“You hooligans won’t cudgel each other, if we wander a little?” My father thumped a box of Finnish crackers against his palm. “You can keep yourselves entertained?”
“Five minutes?” Nancy asked us, edging toward my father. “Maybe ten? You see, my chickens, a mutual friend of ours is in the hospital.” Nancy had managed to tame her hair, I noticed, the way I longed to tame mine—it formed a neat, soft bell behind her face, like Tom Petty’s. She batted aside one strand with impatient, bony fingers.
“Go, Mom, it’s Gaia,” said Khadijah, picking at her cuticles. “We’re not going to get thrown in a van and sold into sex slavery.”
The Dads shot around a corner and vanished. At first there was only silence. But eventually, Khadijah turned to face me with a solution to our not knowing what to do with each other, using semipopular girl instincts I lacked: “Should we spy on them?”
I said yes. “I’m so bored,” we both said. But I think the reason we spied on them, aside from the need to kill awkwardness with action, was that we suspected something. We were in tenth grade; it was strange they’d felt the need to ask us if we’d be okay while they spoke in private. We just didn’t suspect that we suspected something.
Trolling the aisles, we sighted the grown-ups in Candy. Nancy was slouching in order to better inspect an item on a chest-high shelf. My father was scratching his beard as if he was looking at art.
“What we need is a hiding place,” said Khadijah. She snapped her fingers. “The African-American History Month thing.”
The African-American History Month display sat at the aisle’s mouth, fifteen feet from where my father stood speaking with Nancy. It consisted of two tables pushed together and covered with kente cloths. February was over; like the produce, the display had been kept out too long. The tables were poorly aligned, and the cloths sagged in the gap between them. A traditional African-American cookbook and an Ethiopian cookbook remained upright, but a third volume had toppled over. There was something foreboding about this structure. Something told me that, if Khadijah and I hid inside it, like children in a fairy tale, we would have a hard time getting back out, would require a trail of crumbs. Before we could discuss the pros and cons, Khadijah crept. She slipped between the kente cloths and vanished beneath the tables, and I had no honorable choice but to follow.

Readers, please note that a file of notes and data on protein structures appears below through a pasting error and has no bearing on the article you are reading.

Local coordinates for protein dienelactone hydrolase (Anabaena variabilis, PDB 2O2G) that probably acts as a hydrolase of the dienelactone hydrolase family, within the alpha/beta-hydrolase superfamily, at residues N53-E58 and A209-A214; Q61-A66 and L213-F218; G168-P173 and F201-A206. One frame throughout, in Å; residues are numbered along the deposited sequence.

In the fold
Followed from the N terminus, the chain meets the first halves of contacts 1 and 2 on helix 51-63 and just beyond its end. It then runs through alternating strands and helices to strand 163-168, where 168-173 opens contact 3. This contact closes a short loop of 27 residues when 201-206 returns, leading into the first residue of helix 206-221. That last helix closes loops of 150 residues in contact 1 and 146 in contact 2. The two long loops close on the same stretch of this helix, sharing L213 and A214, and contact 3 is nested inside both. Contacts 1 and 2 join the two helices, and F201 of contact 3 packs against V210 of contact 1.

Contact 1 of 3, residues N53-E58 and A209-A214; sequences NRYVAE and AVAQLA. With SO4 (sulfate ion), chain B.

We were on our hands and knees in the dark, cheek to cheek, almost touching. I smelled Khadijah’s vanilla shampoo, and my own stale shirt. I made a promise to myself: I will never emit this scent again. We peered through the gap between the maroon kente cloth and the green kente cloth, drawing them aside like stage curtains. My father and Nancy faced each other in the candy aisle, oblivious. We watched the show.
My father did something astonishing. He took a candy bar and slipped it in the pocket of his quilted corduroy barn jacket. He was going to steal it. Nancy whacked him on the shoulder with the back of her hand, and he put the candy bar back on the shelf. Next he took a large, glistening gift bag of chocolate and shoved it halfway into the same pocket. Nancy whacked him harder; he put it back.
Then he took a paper bag of cookies down from the shelf as Nancy dealt little blows to his shoulder. He made a show of trying to stuff the bag into the pocket, until it ripped open at the corner, and bled cookies on the floor. Nancy crossed her arms. My father tried to gather the cookies and hold the broken bag at the same time.
“Linus,” said Nancy, “you clumsy outlaw.”
My father arranged the fallen cookies in a little pile on the shelf and slid the mutilated bag back into place. After he’d brushed the crumbs from his fingers, he reached down and tipped up Nancy’s chin. I could only assume that he would restore the chin to its original position, as he had everything else he had taken in his hands. He would put Nancy back, just as he had put back the chocolate and the cookies. Nancy stared up at him and dropped her hands to her sides like a child. That was when he kissed her, full on the lips. She kissed back, hungry. It was probably because of the sweets all around them, but one of my first thoughts was that they were eating each other.
Khadijah and I said nothing. Our faces were almost touching in the dark. We jerked away from the gap in the kente cloths, and my head struck the underside of the metal table.
“Why would your dad do that?” she demanded, finally. She was breathing hard. “My mom is married to my dad.”
“My dad is married too, to my mom,” I pointed out. “Your mom kissed him back.”